Significant damages are being reported from Tonga this week, days after a huge volcano nearby violently erupted, causing earthquakes, a tsunami and a towering ash cloud that covered the entire Pacific island nation.
The Hunga Tonga Hunga Ha’apai volcano, located just 40 miles north of Tonga’s capital, Nuku’alofa, erupted on Saturday night. It was the biggest volcanic eruption recorded on Earth in more than 30 years.
Communication was completely cut off in the first hours after the eruption because the only undersea fiber optic cable that connects Tonga to the rest of the world was severed during the disaster. A second undersea cable that connects the islands within Tonga was also damaged, the Associated Press later reported.
During the crisis so far, satellites, which sit safely above the Earth’s atmosphere, have been a crucial, and sometimes the only tool for the outside world to get a glimpse of the latest in Tonga, a country with a population of about 106,000.
The first clear view of the spectacular eruption was captured by the Japanese weather satellite Himawari 8. The images showed a plume of ash, steam and gas spewing up to 13 miles into the atmosphere like a giant mushroom above the South Pacific.
San Francisco-based Earth imaging company Planet Labs PBC had watched the Hunga Tonga Hunga Ha’apai volcano since late December after a smaller vent began erupting. December’s eruption increased the above-sea surface area of the volcano by nearly 45 percent due to ashfall, changing its appearance drastically in only a matter of days. Scientists thought the volcano was quieting down, Planet Labs said in a blog post days before the January 15 eruption.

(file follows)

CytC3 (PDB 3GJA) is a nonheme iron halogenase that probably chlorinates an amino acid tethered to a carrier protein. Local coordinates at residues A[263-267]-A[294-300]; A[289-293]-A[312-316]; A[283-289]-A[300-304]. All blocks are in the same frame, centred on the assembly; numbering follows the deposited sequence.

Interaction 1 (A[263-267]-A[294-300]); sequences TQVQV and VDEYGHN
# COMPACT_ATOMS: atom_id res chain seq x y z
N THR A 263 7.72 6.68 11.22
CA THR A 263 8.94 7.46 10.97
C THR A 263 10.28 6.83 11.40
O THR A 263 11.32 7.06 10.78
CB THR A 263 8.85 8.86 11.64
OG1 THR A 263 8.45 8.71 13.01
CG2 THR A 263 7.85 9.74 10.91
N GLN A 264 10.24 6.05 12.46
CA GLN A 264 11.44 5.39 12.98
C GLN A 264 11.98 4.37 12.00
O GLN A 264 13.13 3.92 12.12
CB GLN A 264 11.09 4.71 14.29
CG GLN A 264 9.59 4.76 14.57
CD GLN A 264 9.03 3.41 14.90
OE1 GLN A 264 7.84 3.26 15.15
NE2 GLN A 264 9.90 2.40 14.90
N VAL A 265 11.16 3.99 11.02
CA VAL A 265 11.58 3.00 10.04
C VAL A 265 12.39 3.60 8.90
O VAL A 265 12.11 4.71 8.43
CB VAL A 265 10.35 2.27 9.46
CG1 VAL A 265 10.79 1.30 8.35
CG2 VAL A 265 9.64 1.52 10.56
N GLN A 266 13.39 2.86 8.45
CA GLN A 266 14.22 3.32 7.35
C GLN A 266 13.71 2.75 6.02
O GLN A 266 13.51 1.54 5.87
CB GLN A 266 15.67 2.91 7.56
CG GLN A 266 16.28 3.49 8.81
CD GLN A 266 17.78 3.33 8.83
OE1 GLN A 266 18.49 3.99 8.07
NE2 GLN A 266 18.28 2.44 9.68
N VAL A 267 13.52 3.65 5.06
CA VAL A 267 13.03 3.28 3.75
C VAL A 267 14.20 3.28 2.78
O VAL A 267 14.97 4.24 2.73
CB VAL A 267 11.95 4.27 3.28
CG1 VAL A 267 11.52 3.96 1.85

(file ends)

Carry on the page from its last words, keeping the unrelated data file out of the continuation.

More satellite images of Tonga released Monday and Tuesday, including those captured by Planet Labs and Colorado-based Maxar Technologies, showed the striking difference before and after the eruption. Maxar’s images of Nuku’alofa showed the capital city covered in thick volcanic ash and smog after the eruption and houses and public facilities damaged by tsunami.
The only people in Tonga who have managed to contact the outside world are those who have access to satellite phones, although connection is unstable due to the thick ash cloud blocking signals from time to time, according to Tonga Cable Ltd.’s Chairman Samiuela Fonua.
Natural disaster experts point out that the crisis highlights just how vulnerable cable-reliant telecommunication infrastructure is for remote countries like Tonga.
“The events in Tonga once again highlight how fragile the global undersea cable network is and how quickly it can go offline,” Dale Dominey-Howes, a professor of hazards and disaster risk sciences at the University of Sydney, wrote in an article for United Press International published Tuesday.
“Cables cluster in narrow corridors and pass between so-called critical ‘choke points'” such as Hawaiian islands, the Suez Canal and Guam, Dominey-Howes explained, “which leave them vulnerable to a number of natural hazards, including volcanic eruptions, underwater landslides, earthquakes and tsunamis.”
Tonga is particularly vulnerable to this type of disruption because there is only one cable connecting the country to Fiji, located about 500 miles away.
“This isn’t the first time a natural disaster has cut off critical submarine cables, and it won’t be the last,” Dominey-Howes warned. “Governments and the telecommunication companies should find ways to diversify the way we communicate, such as by using more satellite-based systems and other technologies.”